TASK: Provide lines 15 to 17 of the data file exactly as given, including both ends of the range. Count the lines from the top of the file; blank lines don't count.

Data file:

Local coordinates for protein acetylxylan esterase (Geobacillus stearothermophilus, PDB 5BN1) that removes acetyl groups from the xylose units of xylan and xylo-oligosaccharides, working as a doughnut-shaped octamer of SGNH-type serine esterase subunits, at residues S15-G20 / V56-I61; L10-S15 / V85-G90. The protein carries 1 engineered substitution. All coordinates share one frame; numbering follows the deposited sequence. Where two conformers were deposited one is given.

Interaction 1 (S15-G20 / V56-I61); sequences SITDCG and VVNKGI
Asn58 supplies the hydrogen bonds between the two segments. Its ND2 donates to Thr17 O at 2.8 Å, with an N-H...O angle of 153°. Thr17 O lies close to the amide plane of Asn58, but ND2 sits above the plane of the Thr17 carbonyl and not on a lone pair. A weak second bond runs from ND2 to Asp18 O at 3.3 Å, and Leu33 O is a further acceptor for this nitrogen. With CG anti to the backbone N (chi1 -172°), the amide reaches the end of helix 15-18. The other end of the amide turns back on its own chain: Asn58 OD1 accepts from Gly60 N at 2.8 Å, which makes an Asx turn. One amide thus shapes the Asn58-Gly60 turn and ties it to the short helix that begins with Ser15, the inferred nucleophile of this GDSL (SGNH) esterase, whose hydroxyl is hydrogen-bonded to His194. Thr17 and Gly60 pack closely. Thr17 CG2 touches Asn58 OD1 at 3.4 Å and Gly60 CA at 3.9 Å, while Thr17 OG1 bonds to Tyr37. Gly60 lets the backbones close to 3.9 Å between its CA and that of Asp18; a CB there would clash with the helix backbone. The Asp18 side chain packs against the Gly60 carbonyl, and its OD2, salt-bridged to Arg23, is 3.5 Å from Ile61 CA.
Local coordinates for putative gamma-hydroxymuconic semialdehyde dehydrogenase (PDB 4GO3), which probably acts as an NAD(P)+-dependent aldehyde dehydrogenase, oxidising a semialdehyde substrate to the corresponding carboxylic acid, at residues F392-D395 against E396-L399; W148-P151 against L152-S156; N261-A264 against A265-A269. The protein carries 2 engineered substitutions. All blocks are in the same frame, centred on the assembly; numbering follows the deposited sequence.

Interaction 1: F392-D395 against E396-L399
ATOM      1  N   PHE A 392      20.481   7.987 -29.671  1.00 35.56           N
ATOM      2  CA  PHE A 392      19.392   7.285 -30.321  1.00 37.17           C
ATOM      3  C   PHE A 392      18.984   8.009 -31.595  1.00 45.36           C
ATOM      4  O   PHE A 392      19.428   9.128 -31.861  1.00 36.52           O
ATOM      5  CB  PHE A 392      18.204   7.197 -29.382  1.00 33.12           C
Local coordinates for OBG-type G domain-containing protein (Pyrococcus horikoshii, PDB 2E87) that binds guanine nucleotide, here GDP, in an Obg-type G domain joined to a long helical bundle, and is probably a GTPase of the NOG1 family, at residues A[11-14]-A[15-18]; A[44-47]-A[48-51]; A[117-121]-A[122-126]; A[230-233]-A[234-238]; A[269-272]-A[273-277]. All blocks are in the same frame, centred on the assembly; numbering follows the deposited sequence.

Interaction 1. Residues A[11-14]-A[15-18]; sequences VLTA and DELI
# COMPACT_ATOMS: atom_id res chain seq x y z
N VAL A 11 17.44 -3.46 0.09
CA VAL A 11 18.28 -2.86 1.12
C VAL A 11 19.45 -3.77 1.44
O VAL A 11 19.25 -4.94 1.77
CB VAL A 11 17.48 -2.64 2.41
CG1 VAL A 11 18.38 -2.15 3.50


CA VAL A 11 18.28 -2.86 1.12
C VAL A 11 19.45 -3.77 1.44
O VAL A 11 19.25 -4.94 1.77